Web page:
As we get ready to say goodbye to the 2010s, CNBC.com is taking a look back at the key players, events and transformations from Wall Street to Silicon Valley to corporate America to the White House that shaped a “Decade of Disruption.” In the lead-up to New Year’s Day 2020, CNBC’s online journalists will be exploring the moments that defined the past 10 years for your money and set the table for the next decade and beyond.
This decade marked the mainstream emergence of bitcoin. Proponents bid up the world’s biggest cryptocurrency to dizzying heights and endured periodic crashes on the belief that it will one day replace gold as a store of value and actual money for purchases. Critics believe that bitcoin will do neither and call it a dangerous, modern day bubble like Holland’s tulip bulb mania in the 1630s.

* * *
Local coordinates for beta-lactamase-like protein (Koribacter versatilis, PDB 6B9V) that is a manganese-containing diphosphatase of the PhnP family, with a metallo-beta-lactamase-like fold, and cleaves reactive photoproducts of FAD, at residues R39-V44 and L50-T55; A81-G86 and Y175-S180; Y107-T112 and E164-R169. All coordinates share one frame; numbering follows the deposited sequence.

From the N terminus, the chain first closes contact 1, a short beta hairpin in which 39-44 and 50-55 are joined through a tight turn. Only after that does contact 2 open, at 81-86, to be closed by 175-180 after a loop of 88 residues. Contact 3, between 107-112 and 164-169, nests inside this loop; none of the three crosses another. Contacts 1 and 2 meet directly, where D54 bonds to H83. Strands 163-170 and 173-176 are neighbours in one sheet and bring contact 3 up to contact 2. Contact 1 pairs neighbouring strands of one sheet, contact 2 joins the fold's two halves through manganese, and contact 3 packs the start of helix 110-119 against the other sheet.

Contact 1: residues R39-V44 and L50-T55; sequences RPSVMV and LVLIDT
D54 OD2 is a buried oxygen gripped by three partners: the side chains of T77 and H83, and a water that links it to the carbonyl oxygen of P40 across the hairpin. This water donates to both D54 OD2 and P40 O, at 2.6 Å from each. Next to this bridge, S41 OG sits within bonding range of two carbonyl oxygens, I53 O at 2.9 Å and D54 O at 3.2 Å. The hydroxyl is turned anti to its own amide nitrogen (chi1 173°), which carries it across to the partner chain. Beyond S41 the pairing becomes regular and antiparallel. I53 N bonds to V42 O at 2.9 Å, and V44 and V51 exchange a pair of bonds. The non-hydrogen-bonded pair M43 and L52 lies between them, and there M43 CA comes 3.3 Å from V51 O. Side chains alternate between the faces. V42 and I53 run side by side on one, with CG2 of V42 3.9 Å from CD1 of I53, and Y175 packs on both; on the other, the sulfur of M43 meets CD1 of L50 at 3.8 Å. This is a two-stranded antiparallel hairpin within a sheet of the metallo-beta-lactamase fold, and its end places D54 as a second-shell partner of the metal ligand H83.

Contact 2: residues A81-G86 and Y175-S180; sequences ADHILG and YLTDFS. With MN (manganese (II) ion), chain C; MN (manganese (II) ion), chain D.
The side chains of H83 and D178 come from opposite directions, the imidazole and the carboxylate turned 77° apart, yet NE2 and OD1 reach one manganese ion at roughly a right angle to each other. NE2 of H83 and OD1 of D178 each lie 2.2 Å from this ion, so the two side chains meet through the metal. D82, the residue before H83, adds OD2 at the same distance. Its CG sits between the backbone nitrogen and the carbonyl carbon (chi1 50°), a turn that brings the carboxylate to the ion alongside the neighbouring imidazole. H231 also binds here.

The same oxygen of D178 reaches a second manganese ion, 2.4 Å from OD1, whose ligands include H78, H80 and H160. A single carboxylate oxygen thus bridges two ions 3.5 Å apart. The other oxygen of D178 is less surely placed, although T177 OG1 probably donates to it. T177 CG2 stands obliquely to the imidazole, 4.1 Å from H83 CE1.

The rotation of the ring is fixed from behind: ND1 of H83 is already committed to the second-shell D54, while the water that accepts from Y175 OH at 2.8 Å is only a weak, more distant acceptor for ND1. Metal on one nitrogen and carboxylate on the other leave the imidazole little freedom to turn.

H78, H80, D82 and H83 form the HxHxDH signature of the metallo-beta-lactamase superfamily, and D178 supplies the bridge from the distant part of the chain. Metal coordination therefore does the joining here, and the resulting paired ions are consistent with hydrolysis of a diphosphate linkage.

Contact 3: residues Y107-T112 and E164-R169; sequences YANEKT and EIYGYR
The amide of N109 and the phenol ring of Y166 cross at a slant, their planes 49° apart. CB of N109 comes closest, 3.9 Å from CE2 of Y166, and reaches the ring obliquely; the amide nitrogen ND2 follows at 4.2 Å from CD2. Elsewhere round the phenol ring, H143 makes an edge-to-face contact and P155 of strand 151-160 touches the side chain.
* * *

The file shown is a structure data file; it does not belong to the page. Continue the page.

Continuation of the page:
Jamie Dimon, chairman and CEO of Wall Street banking powerhouse J.P. Morgan Chase, can be counted in the latter camp. In September 2017, about three months before bitcoin hit an all-time high of nearly $20,000 per unit and crashed shortly thereafter, Dimon dropped a bomb on the crypto world. He called bitcoin a “fraud.”
Appearing at the CNBC-Institutional Investor Delivering Alpha conference, Dimon said at the time: “It’s worse than tulip bulbs. It won’t end well. Someone is going to get killed.” He also contended, “It’s just not a real thing, eventually it will be closed.”
Centuries ago, tulips had became such a prized commodity that in 1636 they were being traded on many Dutch stock exchanges and many people traded or sold possessions to get in on the action, according to Investopedia. The bubble came to an end in 1637, which resulted in the bulbs trading at a fraction of their previous price, leaving many people in financial ruin.
Dimon’s comments about bitcoin touched off an explosive global debate among backers and haters. The J.P. Morgan CEO…